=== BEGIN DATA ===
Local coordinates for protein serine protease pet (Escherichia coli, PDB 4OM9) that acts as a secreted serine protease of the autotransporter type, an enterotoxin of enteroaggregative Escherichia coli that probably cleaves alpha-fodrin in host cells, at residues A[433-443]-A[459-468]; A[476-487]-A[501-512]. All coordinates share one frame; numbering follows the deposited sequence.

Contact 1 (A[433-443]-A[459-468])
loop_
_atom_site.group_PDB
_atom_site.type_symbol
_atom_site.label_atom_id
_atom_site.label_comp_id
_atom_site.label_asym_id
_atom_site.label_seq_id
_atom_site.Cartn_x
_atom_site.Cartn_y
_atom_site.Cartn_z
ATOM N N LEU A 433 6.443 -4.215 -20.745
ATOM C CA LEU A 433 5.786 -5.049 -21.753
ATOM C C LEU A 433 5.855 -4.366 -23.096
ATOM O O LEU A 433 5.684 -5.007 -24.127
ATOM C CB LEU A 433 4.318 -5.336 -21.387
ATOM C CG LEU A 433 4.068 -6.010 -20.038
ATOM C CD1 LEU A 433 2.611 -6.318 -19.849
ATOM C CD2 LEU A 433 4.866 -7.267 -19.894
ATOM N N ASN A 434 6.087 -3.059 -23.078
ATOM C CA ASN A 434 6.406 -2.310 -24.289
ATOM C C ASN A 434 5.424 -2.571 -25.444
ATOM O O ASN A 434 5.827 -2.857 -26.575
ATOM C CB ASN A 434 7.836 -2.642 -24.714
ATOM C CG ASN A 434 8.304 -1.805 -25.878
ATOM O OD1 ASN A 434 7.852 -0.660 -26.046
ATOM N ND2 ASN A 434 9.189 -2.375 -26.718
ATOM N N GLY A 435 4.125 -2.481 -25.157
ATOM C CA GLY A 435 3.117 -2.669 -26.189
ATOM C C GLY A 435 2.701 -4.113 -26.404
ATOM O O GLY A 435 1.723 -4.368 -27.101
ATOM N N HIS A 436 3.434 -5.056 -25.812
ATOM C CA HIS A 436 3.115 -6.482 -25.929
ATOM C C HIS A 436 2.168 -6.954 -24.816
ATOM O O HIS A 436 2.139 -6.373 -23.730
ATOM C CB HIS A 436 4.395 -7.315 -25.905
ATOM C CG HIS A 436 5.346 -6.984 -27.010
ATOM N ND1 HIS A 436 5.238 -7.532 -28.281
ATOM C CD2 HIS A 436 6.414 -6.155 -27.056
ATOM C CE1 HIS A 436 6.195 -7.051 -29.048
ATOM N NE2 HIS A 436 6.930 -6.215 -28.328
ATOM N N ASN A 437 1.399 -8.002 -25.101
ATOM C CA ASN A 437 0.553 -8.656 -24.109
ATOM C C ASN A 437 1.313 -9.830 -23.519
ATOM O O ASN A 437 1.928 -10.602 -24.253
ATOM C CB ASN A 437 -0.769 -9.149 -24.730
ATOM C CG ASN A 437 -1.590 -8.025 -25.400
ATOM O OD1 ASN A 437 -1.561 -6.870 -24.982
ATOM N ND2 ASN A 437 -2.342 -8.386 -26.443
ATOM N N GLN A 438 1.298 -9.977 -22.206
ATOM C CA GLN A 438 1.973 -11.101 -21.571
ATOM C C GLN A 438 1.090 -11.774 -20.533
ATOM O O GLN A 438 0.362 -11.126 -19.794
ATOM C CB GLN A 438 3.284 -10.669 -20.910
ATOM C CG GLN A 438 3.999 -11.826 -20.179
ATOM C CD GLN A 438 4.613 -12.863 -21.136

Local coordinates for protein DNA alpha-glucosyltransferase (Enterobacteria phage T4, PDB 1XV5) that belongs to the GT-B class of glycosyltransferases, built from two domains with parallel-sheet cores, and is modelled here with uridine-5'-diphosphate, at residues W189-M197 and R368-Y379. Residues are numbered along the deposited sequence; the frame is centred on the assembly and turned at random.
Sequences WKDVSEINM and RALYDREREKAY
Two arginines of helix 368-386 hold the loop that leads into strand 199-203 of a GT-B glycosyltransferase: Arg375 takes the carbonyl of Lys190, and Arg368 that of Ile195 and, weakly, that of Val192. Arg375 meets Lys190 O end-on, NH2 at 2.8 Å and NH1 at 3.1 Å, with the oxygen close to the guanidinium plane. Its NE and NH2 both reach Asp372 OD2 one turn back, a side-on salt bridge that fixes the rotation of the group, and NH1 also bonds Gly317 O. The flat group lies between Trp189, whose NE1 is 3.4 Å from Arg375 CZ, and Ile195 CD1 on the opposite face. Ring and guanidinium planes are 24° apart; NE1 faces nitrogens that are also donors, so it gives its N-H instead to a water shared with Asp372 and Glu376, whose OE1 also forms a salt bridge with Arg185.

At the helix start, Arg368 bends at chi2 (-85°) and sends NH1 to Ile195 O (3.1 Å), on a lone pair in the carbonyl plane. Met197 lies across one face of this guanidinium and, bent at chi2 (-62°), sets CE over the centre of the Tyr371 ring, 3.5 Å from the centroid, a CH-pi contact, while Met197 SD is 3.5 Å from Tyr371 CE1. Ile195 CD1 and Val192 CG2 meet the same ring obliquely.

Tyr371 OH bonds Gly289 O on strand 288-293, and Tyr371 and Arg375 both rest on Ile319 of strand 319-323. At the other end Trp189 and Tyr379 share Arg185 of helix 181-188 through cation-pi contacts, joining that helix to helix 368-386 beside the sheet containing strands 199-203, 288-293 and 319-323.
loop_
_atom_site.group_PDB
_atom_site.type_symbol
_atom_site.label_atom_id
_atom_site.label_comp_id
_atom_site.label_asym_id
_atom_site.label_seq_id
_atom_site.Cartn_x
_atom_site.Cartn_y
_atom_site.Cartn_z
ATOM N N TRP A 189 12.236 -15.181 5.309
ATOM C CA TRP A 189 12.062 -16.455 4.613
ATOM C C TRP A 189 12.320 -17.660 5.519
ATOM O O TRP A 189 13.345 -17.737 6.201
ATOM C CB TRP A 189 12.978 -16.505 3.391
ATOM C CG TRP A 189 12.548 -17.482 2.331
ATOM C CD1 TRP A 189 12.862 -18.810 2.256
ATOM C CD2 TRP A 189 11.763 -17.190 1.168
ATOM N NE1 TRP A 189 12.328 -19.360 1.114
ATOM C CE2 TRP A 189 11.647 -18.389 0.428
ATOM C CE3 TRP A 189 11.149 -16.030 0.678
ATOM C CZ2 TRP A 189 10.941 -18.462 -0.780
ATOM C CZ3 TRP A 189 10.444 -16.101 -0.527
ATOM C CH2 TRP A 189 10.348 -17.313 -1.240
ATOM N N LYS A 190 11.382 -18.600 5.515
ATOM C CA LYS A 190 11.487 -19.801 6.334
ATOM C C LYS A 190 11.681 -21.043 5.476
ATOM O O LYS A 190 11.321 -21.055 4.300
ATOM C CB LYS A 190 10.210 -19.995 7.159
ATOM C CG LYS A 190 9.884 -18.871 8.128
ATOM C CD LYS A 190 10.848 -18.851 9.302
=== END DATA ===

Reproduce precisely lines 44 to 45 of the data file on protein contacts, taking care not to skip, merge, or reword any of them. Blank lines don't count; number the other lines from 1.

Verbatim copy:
ATOM C CA ASN A 437 0.553 -8.656 -24.109
ATOM C C ASN A 437 1.313 -9.830 -23.519